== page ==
Wednesday, November 08, 2006

The Lord Our Righteousness (Jeremiah 23:6)

As we might imagine, someone who preached for as many years as John Wesley did managed to stir up controversy on the religious scene. His own church didn’t think much of his message that wealth and privilege weren’t necessary to church participation. Especially when he went around saying that to the wealthy and privileged, whose contributions to churches tended to waver when preachers told them they were sinners just like all the rabble they disliked.

But he was also caught up in the theological arguments of his day. One of them wrapped around the idea of something folks called “rigid double predestination.” It went like this: From the very beginning of time, God had picked who he would save. That’s the predestination part. He’d also picked who he wouldn’t save, which is the double predestination part. And no one could do anything about it and he’d never change his mind, which is the rigid part.

The most common way of saying this was: “The elect will be saved, do what they will; the non-elect will be damned, do what they can.”

Predestination came from one of the earlier Protestant reformers, a man named John Calvin. His ideas were best known in Wesley’s day through the Presbyterian church, an ancestor of the Presbyterian church we know today. Calvin hadn’t been quite as enthusiastic about the damnation part as the predestinarians of Wesley’s day, but apparently there are always people who enjoy the idea of other people going to hell.

Calvin originally taught this doctrine because he believed God had absolute power and because people couldn’t do anything to make themselves worthy of salvation. If they could accept or reject salvation, Calvin said, that meant that they had power to defeat God’s purposes or to make themselves acceptable to God.

Wesley sympathized with Calvin’s concerns, but he drew the line at predestination. He had many concerns, such as the idea that predestination meant that God made some people for the purpose of damnation. It’d be like, say, cloning people only so they could be killed later, for parts or something. He also wondered why Christ would come and die for people’s sins if God had already foreordained some people to save and some to get it in the neck.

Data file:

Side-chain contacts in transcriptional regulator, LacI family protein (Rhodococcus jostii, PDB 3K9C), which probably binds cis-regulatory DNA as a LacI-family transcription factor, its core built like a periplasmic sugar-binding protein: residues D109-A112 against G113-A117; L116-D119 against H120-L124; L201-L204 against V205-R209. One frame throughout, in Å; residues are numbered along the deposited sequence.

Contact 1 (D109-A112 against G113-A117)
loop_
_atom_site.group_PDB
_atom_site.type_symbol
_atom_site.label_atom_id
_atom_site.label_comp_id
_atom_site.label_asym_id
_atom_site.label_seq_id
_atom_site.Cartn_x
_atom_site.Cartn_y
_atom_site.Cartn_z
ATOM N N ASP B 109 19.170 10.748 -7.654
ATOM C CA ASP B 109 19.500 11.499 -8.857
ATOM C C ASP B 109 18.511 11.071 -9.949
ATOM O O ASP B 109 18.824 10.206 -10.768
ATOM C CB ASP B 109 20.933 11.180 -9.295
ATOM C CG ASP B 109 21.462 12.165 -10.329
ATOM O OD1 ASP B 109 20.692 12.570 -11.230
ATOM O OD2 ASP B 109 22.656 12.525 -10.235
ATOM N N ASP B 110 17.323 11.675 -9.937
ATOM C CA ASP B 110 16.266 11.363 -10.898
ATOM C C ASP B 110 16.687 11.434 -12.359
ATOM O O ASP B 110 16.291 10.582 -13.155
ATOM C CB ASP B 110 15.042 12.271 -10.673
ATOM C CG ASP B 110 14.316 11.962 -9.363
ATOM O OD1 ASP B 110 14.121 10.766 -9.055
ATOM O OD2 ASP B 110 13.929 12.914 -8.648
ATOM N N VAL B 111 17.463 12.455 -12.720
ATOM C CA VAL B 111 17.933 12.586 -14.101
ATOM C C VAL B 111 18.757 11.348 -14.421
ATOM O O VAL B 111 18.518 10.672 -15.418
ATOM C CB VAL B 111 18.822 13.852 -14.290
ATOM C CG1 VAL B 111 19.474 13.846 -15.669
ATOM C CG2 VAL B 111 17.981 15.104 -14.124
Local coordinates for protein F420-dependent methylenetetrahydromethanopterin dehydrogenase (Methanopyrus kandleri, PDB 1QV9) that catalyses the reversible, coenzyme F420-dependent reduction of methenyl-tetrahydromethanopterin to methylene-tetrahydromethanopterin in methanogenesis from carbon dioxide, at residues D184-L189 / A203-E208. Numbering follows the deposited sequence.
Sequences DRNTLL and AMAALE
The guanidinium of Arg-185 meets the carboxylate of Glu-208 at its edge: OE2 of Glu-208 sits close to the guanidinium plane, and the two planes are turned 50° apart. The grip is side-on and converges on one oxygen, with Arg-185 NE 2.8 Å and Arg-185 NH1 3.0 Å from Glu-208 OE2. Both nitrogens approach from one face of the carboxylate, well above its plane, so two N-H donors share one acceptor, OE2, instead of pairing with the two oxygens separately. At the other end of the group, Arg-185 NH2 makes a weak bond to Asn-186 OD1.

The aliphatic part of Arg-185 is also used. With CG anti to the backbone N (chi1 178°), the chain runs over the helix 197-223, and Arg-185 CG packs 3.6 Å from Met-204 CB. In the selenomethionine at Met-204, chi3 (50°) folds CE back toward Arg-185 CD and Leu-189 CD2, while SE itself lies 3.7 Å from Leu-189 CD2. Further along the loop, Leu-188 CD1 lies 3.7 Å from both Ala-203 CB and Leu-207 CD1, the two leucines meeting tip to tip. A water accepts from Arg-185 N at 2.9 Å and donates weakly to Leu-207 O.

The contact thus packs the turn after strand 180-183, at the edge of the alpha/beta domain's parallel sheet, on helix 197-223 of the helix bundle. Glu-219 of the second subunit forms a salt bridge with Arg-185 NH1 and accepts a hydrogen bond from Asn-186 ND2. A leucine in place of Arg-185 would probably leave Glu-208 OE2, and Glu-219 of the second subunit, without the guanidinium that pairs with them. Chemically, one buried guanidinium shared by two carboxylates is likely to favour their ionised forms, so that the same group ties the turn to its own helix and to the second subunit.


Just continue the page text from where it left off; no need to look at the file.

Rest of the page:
But as usual, the pastoral concern was Wesley’s strongest objection. People had no way of knowing whether or not they would be saved. The worst person in the world might have an “up” ticket, and the baby who fell victim to fever might spend eternity in torment. Predestination was a doctrine of uncertainty and fear.

Scripture, though, taught that Jesus said he left his peace with his followers. And it taught that perfect love cast out fear. So, Wesley said, people could have assurance of their salvation – they could have some experience that let them know God had indeed accepted them and that Christ’s death meant their sins were forgiven. He saw his “strangely warmed heart” at Aldersgate as such an experience.

People could also accept or reject God’s offer of salvation. God would not require them to be something they did not want to be, and if they didn’t want to be saved, God wouldn’t force salvation on them.

Wesley still had to reconcile his ideas with the fact that people couldn’t earn their own salvation, though. Although he rejected predestination, he didn’t reject humanity’s sinful nature. The name Jeremiah gave to the coming Messiah – “The Lord our righteousness” – was the key.

Yes, we could accept or reject God’s offer of salvation, Wesley said. But God’s grace gives us that ability, and without that grace, we couldn’t even make the choice. Our very choice to accept or reject God depends on God’s power.

Think about it in these terms: We’ve all had relationships that have been broken or damaged somehow. And maybe after a time, we’ve wanted to heal that break. Or maybe the other person does. One of us brings the olive branch – symbolically speaking, of course, unless it seems wise to use a real one. But that won’t make any difference if the other person doesn’t accept the peace offering.

God can offer his forgiveness to us, and does constantly. Unless we accept it, though, the relationship between us stays broken. Wesley, as I noted, said God’s grace alone allows us to accept the offer, meaning that everything about our salvation still depends on God, rather than us. Which is probably for the best, if you think about it.

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